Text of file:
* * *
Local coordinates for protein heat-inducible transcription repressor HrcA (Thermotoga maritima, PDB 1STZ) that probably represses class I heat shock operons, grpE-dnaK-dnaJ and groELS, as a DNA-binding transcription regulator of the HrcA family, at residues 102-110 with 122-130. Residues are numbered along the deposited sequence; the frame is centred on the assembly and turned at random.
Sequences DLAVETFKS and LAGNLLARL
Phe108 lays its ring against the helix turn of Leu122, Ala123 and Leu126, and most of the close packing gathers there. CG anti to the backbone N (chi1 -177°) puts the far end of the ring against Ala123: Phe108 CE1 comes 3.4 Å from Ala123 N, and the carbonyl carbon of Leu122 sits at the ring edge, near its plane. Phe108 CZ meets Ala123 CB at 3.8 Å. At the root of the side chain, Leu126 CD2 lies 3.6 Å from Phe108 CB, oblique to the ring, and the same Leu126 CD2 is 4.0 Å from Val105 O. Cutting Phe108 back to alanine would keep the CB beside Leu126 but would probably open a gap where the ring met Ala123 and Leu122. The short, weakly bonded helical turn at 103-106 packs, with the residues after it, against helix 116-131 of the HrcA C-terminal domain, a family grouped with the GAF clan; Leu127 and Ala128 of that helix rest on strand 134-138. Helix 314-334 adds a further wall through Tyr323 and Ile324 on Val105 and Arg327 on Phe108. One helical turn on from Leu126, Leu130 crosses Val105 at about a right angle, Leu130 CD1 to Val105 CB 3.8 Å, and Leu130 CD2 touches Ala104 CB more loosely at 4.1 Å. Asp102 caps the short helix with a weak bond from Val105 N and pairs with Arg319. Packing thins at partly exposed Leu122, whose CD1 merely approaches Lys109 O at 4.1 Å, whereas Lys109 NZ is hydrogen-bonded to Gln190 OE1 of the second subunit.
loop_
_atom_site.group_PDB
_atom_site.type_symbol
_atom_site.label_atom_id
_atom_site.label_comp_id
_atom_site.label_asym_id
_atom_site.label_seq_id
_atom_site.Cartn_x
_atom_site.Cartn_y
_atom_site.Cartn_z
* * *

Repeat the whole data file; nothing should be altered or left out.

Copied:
Local coordinates for protein heat-inducible transcription repressor HrcA (Thermotoga maritima, PDB 1STZ) that probably represses class I heat shock operons, grpE-dnaK-dnaJ and groELS, as a DNA-binding transcription regulator of the HrcA family, at residues 102-110 with 122-130. Residues are numbered along the deposited sequence; the frame is centred on the assembly and turned at random.
Sequences DLAVETFKS and LAGNLLARL
Phe108 lays its ring against the helix turn of Leu122, Ala123 and Leu126, and most of the close packing gathers there. CG anti to the backbone N (chi1 -177°) puts the far end of the ring against Ala123: Phe108 CE1 comes 3.4 Å from Ala123 N, and the carbonyl carbon of Leu122 sits at the ring edge, near its plane. Phe108 CZ meets Ala123 CB at 3.8 Å. At the root of the side chain, Leu126 CD2 lies 3.6 Å from Phe108 CB, oblique to the ring, and the same Leu126 CD2 is 4.0 Å from Val105 O. Cutting Phe108 back to alanine would keep the CB beside Leu126 but would probably open a gap where the ring met Ala123 and Leu122. The short, weakly bonded helical turn at 103-106 packs, with the residues after it, against helix 116-131 of the HrcA C-terminal domain, a family grouped with the GAF clan; Leu127 and Ala128 of that helix rest on strand 134-138. Helix 314-334 adds a further wall through Tyr323 and Ile324 on Val105 and Arg327 on Phe108. One helical turn on from Leu126, Leu130 crosses Val105 at about a right angle, Leu130 CD1 to Val105 CB 3.8 Å, and Leu130 CD2 touches Ala104 CB more loosely at 4.1 Å. Asp102 caps the short helix with a weak bond from Val105 N and pairs with Arg319. Packing thins at partly exposed Leu122, whose CD1 merely approaches Lys109 O at 4.1 Å, whereas Lys109 NZ is hydrogen-bonded to Gln190 OE1 of the second subunit.
loop_
_atom_site.group_PDB
_atom_site.type_symbol
_atom_site.label_atom_id
_atom_site.label_comp_id
_atom_site.label_asym_id
_atom_site.label_seq_id
_atom_site.Cartn_x
_atom_site.Cartn_y
_atom_site.Cartn_z